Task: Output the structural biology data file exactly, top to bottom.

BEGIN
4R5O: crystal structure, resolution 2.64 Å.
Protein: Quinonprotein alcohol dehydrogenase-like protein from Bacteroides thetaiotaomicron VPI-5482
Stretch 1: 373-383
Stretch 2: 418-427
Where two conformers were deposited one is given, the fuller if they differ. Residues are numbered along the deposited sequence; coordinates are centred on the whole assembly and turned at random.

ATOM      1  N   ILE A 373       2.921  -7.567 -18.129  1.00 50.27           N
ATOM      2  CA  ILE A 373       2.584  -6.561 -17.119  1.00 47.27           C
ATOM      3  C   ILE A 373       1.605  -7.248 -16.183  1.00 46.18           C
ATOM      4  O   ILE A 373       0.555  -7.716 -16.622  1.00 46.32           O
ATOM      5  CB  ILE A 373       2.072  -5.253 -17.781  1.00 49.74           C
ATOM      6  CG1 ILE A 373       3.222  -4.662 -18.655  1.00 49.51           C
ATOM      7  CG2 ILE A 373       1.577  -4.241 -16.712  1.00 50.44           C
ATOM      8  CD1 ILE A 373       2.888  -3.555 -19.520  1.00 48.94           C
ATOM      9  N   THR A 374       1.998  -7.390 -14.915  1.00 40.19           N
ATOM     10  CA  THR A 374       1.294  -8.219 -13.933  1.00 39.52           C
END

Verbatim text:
4R5O: crystal structure, resolution 2.64 Å.
Protein: Quinonprotein alcohol dehydrogenase-like protein from Bacteroides thetaiotaomicron VPI-5482
Stretch 1: 373-383
Stretch 2: 418-427
Where two conformers were deposited one is given, the fuller if they differ. Residues are numbered along the deposited sequence; coordinates are centred on the whole assembly and turned at random.

ATOM      1  N   ILE A 373       2.921  -7.567 -18.129  1.00 50.27           N
ATOM      2  CA  ILE A 373       2.584  -6.561 -17.119  1.00 47.27           C
ATOM      3  C   ILE A 373       1.605  -7.248 -16.183  1.00 46.18           C
ATOM      4  O   ILE A 373       0.555  -7.716 -16.622  1.00 46.32           O
ATOM      5  CB  ILE A 373       2.072  -5.253 -17.781  1.00 49.74           C
ATOM      6  CG1 ILE A 373       3.222  -4.662 -18.655  1.00 49.51           C
ATOM      7  CG2 ILE A 373       1.577  -4.241 -16.712  1.00 50.44           C
ATOM      8  CD1 ILE A 373       2.888  -3.555 -19.520  1.00 48.94           C
ATOM      9  N   THR A 374       1.998  -7.390 -14.915  1.00 40.19           N
ATOM     10  CA  THR A 374       1.294  -8.219 -13.933  1.00 39.52           C